Districts such as New York City and Denver have shifted toward student-based budgeting in the last decade, as their systems of school choice have grown more robust. Other districts, including Indianapolis Public Schools, are making the shift now, sometimes painfully. (The approach is also known as fair student funding and weighted student funding.) But districts don’t control the distribution of federal funds, so making the change requires maintaining different budgeting processes.

“There’s a lot of interest in being able to use federal funds in the mix,” said Jennifer Schiess, a policy analyst at Bellwether Education Partners.

But there’s a hitch in the budget proposal: Federal law spells out exactly how Title I funds must be distributed, through funding formulas that sends money to schools with many poor students.

“I do not see a legal way to spend a billion dollars on a incentive for weighted student funding through Title I,” said Nora Gordon, an associate professor of public policy at Georgetown University. “I think that would have to be a new competitive program.”

There are good reasons for the Trump administration not to rush into creating a program in which states compete for new federal funds, though. For one, advertising the new funds as part of Title I, even if ultimately adding them there would be tricky, brought the administration some of its only positive spin on the budget news, which was widely panned as working against poor Americans.

Plus, creating a new program would open the administration to criticism of overreach — which the Obama administration faced when it used the Race to the Top competition to get states to adopt its priorities.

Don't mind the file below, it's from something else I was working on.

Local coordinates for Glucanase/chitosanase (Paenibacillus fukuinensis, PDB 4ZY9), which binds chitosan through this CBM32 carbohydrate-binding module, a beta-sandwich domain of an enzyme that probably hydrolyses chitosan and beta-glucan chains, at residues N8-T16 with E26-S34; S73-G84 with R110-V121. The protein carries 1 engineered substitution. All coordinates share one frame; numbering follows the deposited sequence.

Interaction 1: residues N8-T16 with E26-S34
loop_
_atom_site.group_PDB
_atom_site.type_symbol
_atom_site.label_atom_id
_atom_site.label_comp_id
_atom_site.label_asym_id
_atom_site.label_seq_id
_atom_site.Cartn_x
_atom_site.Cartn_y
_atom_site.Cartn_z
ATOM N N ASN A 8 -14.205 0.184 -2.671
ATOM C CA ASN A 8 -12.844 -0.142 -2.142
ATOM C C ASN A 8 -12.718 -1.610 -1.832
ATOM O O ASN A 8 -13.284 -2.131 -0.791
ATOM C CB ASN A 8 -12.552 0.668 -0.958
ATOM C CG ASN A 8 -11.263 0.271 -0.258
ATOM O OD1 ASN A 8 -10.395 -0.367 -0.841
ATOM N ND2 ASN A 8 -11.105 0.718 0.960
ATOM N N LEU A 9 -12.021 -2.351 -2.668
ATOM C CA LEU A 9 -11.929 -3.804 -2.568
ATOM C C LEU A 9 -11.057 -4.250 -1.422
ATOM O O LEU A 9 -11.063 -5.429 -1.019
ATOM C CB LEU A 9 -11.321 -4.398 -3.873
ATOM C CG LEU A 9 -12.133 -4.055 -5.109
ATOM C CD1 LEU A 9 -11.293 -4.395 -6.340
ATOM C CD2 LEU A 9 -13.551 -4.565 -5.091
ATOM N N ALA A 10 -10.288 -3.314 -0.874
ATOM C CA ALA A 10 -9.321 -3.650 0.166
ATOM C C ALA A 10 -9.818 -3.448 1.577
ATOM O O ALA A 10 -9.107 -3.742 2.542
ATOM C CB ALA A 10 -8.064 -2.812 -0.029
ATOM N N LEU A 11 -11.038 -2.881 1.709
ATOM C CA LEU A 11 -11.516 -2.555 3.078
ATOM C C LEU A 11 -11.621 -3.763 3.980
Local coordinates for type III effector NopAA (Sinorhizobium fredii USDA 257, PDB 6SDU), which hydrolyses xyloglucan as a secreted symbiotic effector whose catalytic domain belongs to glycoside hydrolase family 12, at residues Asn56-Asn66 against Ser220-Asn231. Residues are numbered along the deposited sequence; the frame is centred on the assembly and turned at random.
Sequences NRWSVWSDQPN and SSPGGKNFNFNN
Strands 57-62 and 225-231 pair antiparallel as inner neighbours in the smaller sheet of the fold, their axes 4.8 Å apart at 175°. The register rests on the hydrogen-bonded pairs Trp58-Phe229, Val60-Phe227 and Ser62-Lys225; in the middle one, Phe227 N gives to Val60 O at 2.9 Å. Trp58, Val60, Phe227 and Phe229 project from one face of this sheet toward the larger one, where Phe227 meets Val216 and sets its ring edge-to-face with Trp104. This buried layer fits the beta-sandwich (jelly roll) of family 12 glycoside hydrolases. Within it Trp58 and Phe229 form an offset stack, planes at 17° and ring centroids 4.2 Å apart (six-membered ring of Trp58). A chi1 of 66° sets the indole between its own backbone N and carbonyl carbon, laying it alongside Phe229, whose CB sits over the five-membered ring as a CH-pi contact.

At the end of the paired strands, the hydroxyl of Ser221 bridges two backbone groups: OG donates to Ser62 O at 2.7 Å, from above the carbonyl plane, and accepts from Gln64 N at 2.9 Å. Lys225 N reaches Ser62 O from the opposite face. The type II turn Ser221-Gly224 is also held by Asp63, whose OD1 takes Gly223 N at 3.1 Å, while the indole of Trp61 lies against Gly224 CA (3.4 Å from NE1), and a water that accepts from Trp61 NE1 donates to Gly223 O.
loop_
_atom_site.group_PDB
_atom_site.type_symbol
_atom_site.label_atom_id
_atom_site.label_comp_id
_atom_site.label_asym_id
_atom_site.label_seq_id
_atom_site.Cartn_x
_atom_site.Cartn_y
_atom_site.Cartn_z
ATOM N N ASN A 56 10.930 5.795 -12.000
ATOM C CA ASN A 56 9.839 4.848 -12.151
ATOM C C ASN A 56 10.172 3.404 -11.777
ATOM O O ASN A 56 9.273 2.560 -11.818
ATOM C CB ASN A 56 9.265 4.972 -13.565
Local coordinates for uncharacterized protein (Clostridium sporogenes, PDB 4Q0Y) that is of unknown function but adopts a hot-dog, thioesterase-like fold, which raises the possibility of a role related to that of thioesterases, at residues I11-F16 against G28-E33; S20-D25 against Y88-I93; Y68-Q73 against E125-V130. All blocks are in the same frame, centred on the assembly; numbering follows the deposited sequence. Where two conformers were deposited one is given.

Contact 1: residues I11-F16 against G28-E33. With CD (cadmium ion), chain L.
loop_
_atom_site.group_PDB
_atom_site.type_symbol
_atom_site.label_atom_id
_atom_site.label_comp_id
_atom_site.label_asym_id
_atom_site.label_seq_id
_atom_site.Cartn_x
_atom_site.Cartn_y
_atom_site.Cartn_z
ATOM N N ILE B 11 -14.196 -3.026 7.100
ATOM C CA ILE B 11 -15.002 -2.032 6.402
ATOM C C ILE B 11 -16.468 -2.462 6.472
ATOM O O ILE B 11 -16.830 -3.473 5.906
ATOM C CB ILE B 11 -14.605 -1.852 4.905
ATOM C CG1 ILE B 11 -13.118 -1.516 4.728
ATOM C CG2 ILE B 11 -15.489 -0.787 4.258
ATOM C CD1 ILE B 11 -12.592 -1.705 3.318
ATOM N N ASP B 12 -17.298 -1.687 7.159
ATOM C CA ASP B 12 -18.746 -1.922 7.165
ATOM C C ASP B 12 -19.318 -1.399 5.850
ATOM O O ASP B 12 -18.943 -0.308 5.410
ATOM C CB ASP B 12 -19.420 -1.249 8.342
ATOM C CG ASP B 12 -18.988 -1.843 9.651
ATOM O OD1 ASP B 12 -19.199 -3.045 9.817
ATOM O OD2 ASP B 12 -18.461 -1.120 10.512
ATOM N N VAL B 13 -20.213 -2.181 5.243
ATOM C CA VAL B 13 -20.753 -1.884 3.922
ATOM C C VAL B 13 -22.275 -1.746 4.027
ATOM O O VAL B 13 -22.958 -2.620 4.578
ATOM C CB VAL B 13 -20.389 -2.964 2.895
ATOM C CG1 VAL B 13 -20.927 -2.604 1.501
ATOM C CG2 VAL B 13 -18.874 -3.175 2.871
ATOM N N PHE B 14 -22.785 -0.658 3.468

One pathway to encouraging student-based budgeting already exists in the law. When they rewrote the law last year, lawmakers included a pilot program designed to let 50 school districts change the way they hand out funds, including Title I funds. Martin West, an associate professor at the Harvard Graduate School of Education, says he expects a DeVos-led education department would push for that program to expand.

And a big question with any of the possible changes, he said, is how poor students fare.

“It will be important to see the details of what is ultimately proposed in order to see if it’s done in such a way to benefit the students that Title I is designed to serve,” West said.

By the numbers

$1.4 billion for school choice, AmeriCorps cuts, and other details from Trump’s first budget proposal

PHOTO: Department of Education
U.S. Education Secretary Betsy DeVos.

The road to a $20 billion school choice plan starts with less than 10 percent of that, according to President Trump’s budget plan.

The proposal adds $1.4 billion for school choice efforts, including $168 million for charter schools, $250 million to fund a private school choice program, and an extra $1 billion in Title I funds — which would be used to encourage school districts to shift to “student-based budgeting.” The U.S. Department of Education will eventually “ramp up” that funding, according to the budget proposal.

Those increases would come alongside deep cuts to the education department. Its budget would fall by 13 percent, or $9 billion, with cuts coming from grants that fund professional development for teachers, support for after-school and summer programs, and programs designed to help middle and high school students prepare for college.

Trump’s budget plan would also eliminate the Corporation for National and Community Service, the $1 billion-a-year agency that finances programs run by AmeriCorps — including City Year, College Possible, Playworks, Citizen Schools, and the National College Advising Corps. Those programs now provide support to about 11,000 schools.

What wouldn’t be cut? Funding for students with disabilities, under the Individuals with Disabilities Education Act. That’s likely a relief to advocates and lawmakers who worried that Education Secretary Betsy DeVos, who appeared confused about special-education law during her confirmation hearing, would slash that funding.